United States District Court, S.D. California
ORDER GRANTING MOTION TO STAY
James Lorenz, United States District Judge
before the Court in this insurance action is a motion to stay
filed by Defendants and Cross-Defendants McAvoy Construction,
Inc. and Russell McAvoy (collectively "McAvoy").
Plaintiff/Counter-Defendant Capitol Specialty Insurance
Corporation ("Capitol") and
International Underwriters Limited ("AmTrust,"
collectively "Insurers") each filed an opposition.
McAvoy replied. For the reasons which follow, McAvoy's
motion to stay is granted.
2013, McAvoy was retained by the Ellen Joy Marks Trust
("Marks") as a general contractor on a custom
residential project located in San Diego. The project was to
pass final inspection and be substantially completed around
September 2014. Due to alleged faulty work, the final
inspection did not take place until November 2015. In March
2016, Ms. Marks moved into the residence although the project
was still not completed. In addition to prior defective work
which had not been remedied, after moving in, Ms. Marks
discovered new defects. She also found that major and minor
work remained to be done. On August 11, 2016, she sent a
notice of breach and a demand to cure to McAvoy. On November
14, 2016, she filed a construction defect lawsuit in state
court captioned Marks v. McAvoy Construction, Inc. et
al., San Diego County Superior Court case no.
37-2016-00039955-CU-BC-CTL, alleging breach of contract,
breach of the implied covenant of good faith and fair
dealing, building code violations, negligence and accounting
(the "Underlying Action"). She produced a 23-page
list of defects which she attributed to McAvoy and its
tendered the defense of the Underlying Action to its
Insurers. AmTrust had issued commercial general liability
policies to McAvoy with effective dates of June 30, 2014 to
June 30, 2016. Capitol had issued a commercial general
liability policy with effective dates of May 6, 2016 to May
6, 2017. Capitol agreed to defend McAvoy with a reservation
thereafter, Capitol filed the instant action against McAvoy
and AmTrust seeking a declaratory judgment of no duty to
defend and no duty to indemnify McAvoy, declaratory judgment
that AmTrust had a duty to defend, as well as equitable
contribution and indemnity from AmTrust. After this action
was filed, AmTrust agreed to defend McAvoy in the Underlying
Action and reimburse Capitol for an equitable share of the
defense costs, both with a reservation of rights. In this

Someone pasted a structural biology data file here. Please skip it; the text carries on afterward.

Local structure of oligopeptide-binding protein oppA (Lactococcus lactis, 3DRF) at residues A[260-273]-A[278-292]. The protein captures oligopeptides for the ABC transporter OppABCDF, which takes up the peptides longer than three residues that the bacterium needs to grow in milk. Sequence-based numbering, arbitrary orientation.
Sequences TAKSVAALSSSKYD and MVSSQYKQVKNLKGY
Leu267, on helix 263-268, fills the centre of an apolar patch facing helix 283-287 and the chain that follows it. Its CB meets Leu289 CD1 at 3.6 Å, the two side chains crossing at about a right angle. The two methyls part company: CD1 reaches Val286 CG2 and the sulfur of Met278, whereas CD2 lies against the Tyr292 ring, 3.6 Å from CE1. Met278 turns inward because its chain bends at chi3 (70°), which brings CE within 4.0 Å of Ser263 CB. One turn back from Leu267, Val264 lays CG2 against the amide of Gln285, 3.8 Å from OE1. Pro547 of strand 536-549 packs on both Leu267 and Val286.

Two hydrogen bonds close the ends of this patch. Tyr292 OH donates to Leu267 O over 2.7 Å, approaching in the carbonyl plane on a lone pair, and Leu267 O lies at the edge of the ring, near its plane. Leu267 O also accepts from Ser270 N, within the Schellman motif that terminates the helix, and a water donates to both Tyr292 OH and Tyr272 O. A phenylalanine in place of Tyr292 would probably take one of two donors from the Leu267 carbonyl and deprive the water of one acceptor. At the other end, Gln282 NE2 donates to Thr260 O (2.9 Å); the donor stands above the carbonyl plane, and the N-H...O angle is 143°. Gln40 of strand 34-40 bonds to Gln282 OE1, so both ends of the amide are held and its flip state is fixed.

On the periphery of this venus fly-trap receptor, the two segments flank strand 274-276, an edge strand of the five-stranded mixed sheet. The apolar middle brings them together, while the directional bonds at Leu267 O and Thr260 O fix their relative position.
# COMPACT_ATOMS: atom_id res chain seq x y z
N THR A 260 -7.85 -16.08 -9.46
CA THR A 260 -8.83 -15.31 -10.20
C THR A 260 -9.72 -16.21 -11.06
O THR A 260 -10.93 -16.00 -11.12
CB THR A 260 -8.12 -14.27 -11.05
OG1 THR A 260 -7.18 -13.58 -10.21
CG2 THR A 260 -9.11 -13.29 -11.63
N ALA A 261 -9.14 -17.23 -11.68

action, AmTrust cross-claimed against McAvoy seeking a
declaratory judgment of no duty to defend and no duty to
indemnify and reimbursement of defense costs. AmTrust also
counterclaimed against Capitol seeking a declaratory judgment
of no duty to defend and no duty to indemnify as well as
equitable contribution. The Court has diversity jurisdiction
over all claims pursuant to 28 U.S.C. §1332.
filed the pending motion requesting the Court to stay this
action pending the resolution of the Underlying Action. The
motion is based primarily on the overlap in factual issues
and duplicative discovery. Both Insurers oppose. Although
they concede that liability and coverage actions always
entail a certain amount of factual overlap, they argue that
this action should not be stayed. At the very least, they
claim, they should be allowed to file summary judgment
motions on the duty to defend issues, which, according to
them, can be resolved completely separate and apart from the
Declaratory Judgment Act, 28 U.S.C. §2201, confers on
unique and substantial discretion in deciding whether to
declare the rights of litigants. On its face, the statute
provides that a court "may declare the rights
and other legal relations of any interested party seeking
such declaration” . . .. The statute's textual
commitment to discretion, and the breadth of leeway . . .
distinguish the declaratory judgment context from other areas
of the law in which concepts of discretion surface. [It is]
an enabling Act, which confers a discretion on the courts
rather than an absolute right upon the litigant.